The phrase “vote early and vote often” reflected some of the shady Election Day antics seen in Chicago in the early 1900s.
This year, there’s a new phrase – “vote twice” – in the 29th congressional race that is legal and possibly a source of confusion come Election Day.
There are indeed two races listed on the ballot for the 29th District, that includes Steuben, Chemung, Schuyler and five others.
The names in both are the same: Republican Tom Reed and Democrat Matt Zeller.
But the terms of service are different. The first is a full, two-year term beginning on Jan. 1 and the second is the remaining two months of the unexpired term of former U.S. Rep Eric Massa.
Massa, D-Corning, resigned in March amid rumors of ethics violations. Almost immediately the issue of holding a special election to fill the vacancy blossomed.
Republicans had their candidate – Tom Reed – and demanded that Gov. David Paterson schedule a special election as soon as possible
Democrats, on the other hand, had not only just lost their candidate, but they lost him in a year in which the Democratic brand had been severely damaged both locally and nationally.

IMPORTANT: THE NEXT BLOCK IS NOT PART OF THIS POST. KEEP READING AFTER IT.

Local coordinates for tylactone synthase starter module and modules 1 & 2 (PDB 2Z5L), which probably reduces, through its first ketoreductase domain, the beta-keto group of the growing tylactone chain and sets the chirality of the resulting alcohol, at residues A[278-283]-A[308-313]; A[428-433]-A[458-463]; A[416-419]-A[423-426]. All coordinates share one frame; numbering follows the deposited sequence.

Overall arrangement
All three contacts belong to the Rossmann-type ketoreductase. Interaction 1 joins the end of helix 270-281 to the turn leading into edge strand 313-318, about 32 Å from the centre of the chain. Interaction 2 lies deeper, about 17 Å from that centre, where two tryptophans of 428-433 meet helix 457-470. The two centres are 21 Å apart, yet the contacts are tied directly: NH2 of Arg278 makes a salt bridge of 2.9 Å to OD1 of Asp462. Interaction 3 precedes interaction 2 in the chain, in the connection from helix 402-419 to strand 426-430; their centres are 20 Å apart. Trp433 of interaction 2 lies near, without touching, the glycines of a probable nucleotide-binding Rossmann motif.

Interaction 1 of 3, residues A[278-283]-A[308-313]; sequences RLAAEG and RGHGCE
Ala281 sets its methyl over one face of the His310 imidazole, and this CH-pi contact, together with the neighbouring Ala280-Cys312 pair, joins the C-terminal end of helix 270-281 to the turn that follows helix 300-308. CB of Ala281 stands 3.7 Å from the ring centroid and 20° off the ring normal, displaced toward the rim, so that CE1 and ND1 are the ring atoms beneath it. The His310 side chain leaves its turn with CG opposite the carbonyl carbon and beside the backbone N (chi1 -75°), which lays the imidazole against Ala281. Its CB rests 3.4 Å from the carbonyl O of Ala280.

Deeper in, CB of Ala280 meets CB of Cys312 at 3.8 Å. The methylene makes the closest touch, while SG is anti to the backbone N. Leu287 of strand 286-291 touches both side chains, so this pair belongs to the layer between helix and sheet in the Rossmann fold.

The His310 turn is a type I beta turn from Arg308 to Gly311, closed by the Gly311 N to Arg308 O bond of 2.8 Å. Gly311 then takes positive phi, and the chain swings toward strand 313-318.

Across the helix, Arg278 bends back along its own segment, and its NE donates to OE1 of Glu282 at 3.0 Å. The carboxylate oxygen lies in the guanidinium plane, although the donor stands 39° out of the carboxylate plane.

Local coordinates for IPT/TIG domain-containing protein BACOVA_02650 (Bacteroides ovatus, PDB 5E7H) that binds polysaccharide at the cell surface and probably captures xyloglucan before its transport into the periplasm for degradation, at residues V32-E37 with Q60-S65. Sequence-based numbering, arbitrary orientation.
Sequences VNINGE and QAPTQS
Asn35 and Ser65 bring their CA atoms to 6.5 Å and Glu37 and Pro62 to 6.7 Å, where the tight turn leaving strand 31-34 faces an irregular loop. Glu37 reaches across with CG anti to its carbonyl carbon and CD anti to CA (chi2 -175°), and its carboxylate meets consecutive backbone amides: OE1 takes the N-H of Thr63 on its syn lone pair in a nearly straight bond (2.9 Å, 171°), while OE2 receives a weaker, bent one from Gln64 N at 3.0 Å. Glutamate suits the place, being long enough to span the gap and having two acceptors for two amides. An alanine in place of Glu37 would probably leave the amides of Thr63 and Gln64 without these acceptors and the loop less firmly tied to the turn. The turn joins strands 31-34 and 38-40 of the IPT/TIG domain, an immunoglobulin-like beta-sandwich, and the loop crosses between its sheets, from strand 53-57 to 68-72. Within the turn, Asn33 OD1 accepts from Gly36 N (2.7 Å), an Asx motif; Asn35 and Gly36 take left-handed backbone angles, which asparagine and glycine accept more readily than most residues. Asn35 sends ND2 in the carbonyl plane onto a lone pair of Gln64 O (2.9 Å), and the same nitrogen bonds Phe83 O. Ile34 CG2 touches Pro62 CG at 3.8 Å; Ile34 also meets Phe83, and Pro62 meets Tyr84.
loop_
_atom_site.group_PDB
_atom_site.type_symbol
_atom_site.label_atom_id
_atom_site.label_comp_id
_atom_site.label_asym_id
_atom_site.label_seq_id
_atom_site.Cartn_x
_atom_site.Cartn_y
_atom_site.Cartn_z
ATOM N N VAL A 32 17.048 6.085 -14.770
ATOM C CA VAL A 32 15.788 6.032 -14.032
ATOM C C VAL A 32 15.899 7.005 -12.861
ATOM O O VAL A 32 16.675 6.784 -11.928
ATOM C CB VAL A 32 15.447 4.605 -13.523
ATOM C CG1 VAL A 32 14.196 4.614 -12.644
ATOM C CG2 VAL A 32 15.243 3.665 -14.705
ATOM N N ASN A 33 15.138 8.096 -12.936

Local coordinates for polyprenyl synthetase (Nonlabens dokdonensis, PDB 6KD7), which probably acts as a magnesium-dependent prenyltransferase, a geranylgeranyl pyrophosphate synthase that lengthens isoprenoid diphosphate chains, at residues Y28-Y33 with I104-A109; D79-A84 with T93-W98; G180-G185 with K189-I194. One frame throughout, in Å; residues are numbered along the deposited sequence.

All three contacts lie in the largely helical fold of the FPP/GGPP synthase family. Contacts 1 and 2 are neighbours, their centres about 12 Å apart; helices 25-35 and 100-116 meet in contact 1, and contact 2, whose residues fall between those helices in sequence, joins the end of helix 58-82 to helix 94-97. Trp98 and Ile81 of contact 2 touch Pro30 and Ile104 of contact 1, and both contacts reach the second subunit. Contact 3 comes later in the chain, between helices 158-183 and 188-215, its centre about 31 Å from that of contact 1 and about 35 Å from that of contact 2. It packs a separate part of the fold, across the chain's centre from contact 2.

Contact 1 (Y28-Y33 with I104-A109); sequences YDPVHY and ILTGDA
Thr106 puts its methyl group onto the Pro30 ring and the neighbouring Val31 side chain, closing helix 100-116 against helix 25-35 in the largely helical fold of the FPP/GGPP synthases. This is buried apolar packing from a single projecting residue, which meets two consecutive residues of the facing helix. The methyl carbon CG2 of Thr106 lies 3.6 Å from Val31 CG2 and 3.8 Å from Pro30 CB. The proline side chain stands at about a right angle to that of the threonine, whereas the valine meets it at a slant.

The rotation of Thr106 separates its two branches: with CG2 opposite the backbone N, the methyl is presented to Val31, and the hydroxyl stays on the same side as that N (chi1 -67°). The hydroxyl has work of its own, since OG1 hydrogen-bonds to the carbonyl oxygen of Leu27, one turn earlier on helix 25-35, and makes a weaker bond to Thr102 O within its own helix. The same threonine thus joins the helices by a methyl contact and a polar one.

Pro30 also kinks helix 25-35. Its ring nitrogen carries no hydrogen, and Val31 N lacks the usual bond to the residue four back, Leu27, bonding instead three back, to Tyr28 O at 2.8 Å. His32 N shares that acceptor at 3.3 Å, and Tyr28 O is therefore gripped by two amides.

They were content to keep the seat empty and let the term expire.
Neither Democrats nor Republicans expected Paterson, himself a lame duck, to schedule a special election for Nov. 2, the same day as the general election.
Paterson’s stated reasons for holding the two elections on the same day were to save the state money and to make sure overseas servicemen had the opportunity to vote.
Veronica Olin, Republican commissioner for the Steuben County Board of Elections, said there will be two vertical rows on Tuesday’s ballot for the 29th Congressional District.
“You can view the ballots on our Web site,” Olin said. “If people go to the Steuben County Board of Election Web site all of the ballots are shown there.”
The candidates themselves are reminding voters to vote twice.
“At every debate Matt and I agree its important to get the message out,” Reed said. “I know a lot of our campaign literature we sent out, e-mails and mailers, also stress the importance. We’re trying in every aspect of the campaign to make sure people understand the situation.”